Staudt said the evidence that acalabrutinib can be given to patients with cancer for years probably stems from the fact that, unlike other drugs that have a lot of off-target effects, this drug targets one amino acid in one particular protein in the entire genome.
However, he cautioned, “It will be important to be careful in combining this drug with other agents that also affect immune cells. What we know is that as a single agent it’s very well tolerated, but you have to be very careful if you mix it with other drugs that might affect the immune system.”
The findings suggest that acalabrutinib may have been effective because the target, BTK, is hyperactive in severe COVID-19 immune cells.
Staudt said, “What was important to me — from a scientist point of view — is that, as we hypothesized, we found that the target of this drug was active in the blood of patients with COVID-19 compared to healthy volunteers. When you see something apparently good clinically it has even more resonance if you know that the theory behind it is plausible and you have evidence for it.”
Farrukh Awan, MD, director of the lymphoid malignancies program at the University of Texas Southwestern Medical Center in Dallas, told Medscape Medical News it will be interesting to see if acalabrutinib will be able to reduce the chance for thrombosis, which has been seen in COVID-19 patients.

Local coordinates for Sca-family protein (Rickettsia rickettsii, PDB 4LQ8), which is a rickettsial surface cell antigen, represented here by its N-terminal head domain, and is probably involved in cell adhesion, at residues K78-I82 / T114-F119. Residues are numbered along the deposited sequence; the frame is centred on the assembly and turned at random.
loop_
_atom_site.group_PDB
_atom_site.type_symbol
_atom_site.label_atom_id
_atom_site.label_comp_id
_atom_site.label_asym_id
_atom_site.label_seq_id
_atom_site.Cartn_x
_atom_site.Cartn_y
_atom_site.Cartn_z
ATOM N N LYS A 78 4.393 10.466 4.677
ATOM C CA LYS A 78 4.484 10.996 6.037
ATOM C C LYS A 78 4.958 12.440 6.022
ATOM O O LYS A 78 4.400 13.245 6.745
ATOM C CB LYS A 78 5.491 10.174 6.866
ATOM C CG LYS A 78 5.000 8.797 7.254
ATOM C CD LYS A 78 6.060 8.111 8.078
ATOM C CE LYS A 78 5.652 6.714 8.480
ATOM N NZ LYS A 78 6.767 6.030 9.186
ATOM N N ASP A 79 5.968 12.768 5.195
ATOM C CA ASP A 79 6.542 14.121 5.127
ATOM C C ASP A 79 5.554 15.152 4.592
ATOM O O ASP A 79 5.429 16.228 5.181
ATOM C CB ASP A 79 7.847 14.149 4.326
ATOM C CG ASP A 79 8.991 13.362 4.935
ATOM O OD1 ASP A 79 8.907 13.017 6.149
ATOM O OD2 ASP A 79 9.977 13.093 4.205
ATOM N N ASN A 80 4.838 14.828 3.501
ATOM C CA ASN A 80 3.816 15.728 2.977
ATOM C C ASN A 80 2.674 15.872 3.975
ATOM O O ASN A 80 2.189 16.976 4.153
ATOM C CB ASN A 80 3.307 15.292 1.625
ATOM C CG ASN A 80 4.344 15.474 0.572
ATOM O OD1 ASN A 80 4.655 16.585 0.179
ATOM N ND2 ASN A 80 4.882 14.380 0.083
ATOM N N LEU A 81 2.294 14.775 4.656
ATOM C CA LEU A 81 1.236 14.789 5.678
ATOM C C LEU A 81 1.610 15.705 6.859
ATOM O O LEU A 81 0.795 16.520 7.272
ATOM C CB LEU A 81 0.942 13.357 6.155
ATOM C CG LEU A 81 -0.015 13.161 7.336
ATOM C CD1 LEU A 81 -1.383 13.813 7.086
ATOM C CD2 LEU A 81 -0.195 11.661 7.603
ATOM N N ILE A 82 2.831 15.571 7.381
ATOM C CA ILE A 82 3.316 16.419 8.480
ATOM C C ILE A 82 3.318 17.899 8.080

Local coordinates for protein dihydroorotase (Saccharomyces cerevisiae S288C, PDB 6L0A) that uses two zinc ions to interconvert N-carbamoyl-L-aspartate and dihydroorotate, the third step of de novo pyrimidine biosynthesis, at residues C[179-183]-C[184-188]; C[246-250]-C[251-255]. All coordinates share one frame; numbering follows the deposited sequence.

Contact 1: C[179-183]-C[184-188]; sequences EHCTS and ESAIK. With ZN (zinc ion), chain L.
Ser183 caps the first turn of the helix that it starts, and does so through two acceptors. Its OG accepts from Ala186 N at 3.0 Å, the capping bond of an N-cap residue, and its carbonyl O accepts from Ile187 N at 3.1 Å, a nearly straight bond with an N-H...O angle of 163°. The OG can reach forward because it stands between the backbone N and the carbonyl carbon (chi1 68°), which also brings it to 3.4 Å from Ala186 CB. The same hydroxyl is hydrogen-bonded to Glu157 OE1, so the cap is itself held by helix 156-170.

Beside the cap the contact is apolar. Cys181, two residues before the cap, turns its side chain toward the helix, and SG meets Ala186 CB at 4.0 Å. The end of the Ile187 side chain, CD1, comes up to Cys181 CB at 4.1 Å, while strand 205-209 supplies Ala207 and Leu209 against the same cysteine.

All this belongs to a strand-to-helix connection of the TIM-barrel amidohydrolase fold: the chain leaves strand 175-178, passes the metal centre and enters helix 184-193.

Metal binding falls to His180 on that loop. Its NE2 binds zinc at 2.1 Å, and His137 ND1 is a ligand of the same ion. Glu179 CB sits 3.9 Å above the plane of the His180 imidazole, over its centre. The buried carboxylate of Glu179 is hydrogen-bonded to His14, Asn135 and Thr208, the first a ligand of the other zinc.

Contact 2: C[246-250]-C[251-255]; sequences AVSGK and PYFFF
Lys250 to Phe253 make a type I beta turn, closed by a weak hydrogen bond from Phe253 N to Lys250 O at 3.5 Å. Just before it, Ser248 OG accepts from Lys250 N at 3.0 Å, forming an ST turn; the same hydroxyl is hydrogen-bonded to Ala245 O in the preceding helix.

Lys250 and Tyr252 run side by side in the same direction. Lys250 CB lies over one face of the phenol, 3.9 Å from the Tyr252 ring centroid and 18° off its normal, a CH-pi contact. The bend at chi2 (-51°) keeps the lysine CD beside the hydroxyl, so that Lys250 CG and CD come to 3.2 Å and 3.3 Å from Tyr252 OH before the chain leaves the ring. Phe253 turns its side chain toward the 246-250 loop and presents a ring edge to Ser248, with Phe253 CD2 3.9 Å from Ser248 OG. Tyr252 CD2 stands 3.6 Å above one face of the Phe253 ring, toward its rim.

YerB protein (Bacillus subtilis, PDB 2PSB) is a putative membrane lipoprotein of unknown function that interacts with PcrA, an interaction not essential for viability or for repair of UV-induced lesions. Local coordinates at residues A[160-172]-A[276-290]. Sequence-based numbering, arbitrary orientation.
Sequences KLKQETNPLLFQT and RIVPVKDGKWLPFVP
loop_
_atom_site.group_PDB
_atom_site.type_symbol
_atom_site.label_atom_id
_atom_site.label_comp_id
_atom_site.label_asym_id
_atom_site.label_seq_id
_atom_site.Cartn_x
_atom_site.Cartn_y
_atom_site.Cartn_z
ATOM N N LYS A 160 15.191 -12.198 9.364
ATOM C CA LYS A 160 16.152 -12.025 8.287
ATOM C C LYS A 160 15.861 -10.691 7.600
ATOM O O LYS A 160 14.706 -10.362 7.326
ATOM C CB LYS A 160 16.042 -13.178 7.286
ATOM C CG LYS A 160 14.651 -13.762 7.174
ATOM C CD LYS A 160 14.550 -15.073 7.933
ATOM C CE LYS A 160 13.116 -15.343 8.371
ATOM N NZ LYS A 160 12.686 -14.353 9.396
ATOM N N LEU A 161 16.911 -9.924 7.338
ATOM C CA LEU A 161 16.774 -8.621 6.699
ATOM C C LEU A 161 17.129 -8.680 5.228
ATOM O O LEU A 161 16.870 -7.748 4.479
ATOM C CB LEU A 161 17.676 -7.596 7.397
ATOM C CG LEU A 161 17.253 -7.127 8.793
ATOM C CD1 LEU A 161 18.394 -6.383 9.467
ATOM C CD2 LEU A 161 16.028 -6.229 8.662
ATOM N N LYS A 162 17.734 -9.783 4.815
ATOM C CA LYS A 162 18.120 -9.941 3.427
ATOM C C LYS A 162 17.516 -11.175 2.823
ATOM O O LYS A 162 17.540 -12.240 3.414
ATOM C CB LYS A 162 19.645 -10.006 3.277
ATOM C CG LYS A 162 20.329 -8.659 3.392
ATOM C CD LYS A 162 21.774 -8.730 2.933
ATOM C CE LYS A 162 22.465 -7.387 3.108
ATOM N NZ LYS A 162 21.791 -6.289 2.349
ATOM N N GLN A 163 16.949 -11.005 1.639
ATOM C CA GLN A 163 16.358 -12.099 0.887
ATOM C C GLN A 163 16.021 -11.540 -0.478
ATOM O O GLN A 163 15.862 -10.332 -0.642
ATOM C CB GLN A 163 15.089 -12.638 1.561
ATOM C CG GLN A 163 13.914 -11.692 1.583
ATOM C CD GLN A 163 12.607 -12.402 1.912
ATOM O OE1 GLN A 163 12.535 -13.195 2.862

Acalabrutinib comes with a potential side effect of bleeding, which could either help reduce clotting and lead to better outcomes or lead to hemorrhaging, he noted.
Awan said, “This is a very promising study. I think it shows that by using mechanisms that decrease inflammation we can limit the damage to organs and that can help you recover from these complications COVID is causing.”
The authors and outside experts caution that the case series is very small, and the next phases of the trial will be critical in understanding the potential for the drug.
This work is supported by the Intramural Research Program of the National Institutes of Health: NCI, Center for Cancer Research, and NIAID. Individual hospitals provided commercial supply of the study drug for off-label use. Wilson and Staudt have disclosed no relevant financial relationships. Some of the other coauthors are current or past employees of Acerta Pharma, a subsidiary of AstraZeneca, and have received salary and stock compensation from Acerta Pharma. Two of those coauthors are listed as inventors on patents on acalabrutinib assigned to Acerta Pharma and one also has an equity position in AstraZeneca. Greenberger has disclosed no relevant financial relationships. Awan has reported being a consultant and receiving honoraria from AstraZeneca, Genentech, AbbVie, Janssen, Pharmacyclics, Gilead Sciences, Kite Pharma, DAVA Oncology, Celgene, Blueprint medicines, Sunesis, Karyopharm, and MEI Pharma.
Sci Immunol. Published online June 5, 2020. Full text
Marcia Frellick is a freelance journalist based in Chicago. She has previously written for the Chicago Tribune and Nurse.com and was an editor at the Chicago Sun-Times, the Cincinnati Enquirer, and the St Cloud (Minnesota) Times. Follow her on Twitter at @mfrellick.